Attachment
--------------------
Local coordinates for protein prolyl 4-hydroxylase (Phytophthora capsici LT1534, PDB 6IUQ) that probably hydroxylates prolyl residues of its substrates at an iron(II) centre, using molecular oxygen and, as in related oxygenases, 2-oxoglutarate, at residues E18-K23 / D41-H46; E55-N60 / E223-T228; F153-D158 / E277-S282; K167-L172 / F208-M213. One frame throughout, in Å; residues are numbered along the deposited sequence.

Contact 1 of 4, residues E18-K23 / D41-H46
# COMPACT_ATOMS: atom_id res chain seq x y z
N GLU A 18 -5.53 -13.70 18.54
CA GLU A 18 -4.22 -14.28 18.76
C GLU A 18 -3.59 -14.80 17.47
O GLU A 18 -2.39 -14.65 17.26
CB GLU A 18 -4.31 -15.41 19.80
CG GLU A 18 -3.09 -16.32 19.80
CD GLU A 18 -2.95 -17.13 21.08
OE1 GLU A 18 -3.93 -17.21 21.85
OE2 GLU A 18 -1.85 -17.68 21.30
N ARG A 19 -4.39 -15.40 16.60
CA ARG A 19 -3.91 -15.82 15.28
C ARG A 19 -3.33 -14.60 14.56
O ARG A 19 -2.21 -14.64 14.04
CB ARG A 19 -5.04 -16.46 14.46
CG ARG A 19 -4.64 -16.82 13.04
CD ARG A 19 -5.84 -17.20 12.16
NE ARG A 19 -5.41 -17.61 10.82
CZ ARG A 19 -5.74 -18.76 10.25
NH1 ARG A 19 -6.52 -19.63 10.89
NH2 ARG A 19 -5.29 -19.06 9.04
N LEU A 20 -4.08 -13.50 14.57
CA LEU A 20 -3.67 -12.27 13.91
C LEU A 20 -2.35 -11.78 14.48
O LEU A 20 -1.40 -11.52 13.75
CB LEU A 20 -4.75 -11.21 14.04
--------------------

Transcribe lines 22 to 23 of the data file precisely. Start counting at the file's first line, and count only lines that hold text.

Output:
NH1 ARG A 19 -6.52 -19.63 10.89
NH2 ARG A 19 -5.29 -19.06 9.04